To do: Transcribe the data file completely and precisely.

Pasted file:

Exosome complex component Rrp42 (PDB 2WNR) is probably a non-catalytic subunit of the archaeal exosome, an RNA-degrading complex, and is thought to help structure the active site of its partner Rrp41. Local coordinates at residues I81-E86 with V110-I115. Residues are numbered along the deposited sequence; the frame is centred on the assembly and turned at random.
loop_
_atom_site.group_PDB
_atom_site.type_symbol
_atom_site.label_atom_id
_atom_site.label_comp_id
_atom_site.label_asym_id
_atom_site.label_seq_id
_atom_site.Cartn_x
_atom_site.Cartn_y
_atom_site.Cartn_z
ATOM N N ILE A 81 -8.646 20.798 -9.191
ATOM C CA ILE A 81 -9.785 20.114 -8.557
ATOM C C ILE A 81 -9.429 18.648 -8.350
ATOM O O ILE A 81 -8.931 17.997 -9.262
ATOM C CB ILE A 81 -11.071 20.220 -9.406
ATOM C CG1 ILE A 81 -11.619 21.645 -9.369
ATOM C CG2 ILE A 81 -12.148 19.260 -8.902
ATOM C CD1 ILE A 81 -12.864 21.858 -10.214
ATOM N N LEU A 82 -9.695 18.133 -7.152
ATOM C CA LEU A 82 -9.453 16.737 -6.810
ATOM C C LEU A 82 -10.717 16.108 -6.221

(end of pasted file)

Exosome complex component Rrp42 (PDB 2WNR) is probably a non-catalytic subunit of the archaeal exosome, an RNA-degrading complex, and is thought to help structure the active site of its partner Rrp41. Local coordinates at residues I81-E86 with V110-I115. Residues are numbered along the deposited sequence; the frame is centred on the assembly and turned at random.
loop_
_atom_site.group_PDB
_atom_site.type_symbol
_atom_site.label_atom_id
_atom_site.label_comp_id
_atom_site.label_asym_id
_atom_site.label_seq_id
_atom_site.Cartn_x
_atom_site.Cartn_y
_atom_site.Cartn_z
ATOM N N ILE A 81 -8.646 20.798 -9.191
ATOM C CA ILE A 81 -9.785 20.114 -8.557
ATOM C C ILE A 81 -9.429 18.648 -8.350
ATOM O O ILE A 81 -8.931 17.997 -9.262
ATOM C CB ILE A 81 -11.071 20.220 -9.406
ATOM C CG1 ILE A 81 -11.619 21.645 -9.369
ATOM C CG2 ILE A 81 -12.148 19.260 -8.902
ATOM C CD1 ILE A 81 -12.864 21.858 -10.214
ATOM N N LEU A 82 -9.695 18.133 -7.152
ATOM C CA LEU A 82 -9.453 16.737 -6.810
ATOM C C LEU A 82 -10.717 16.108 -6.221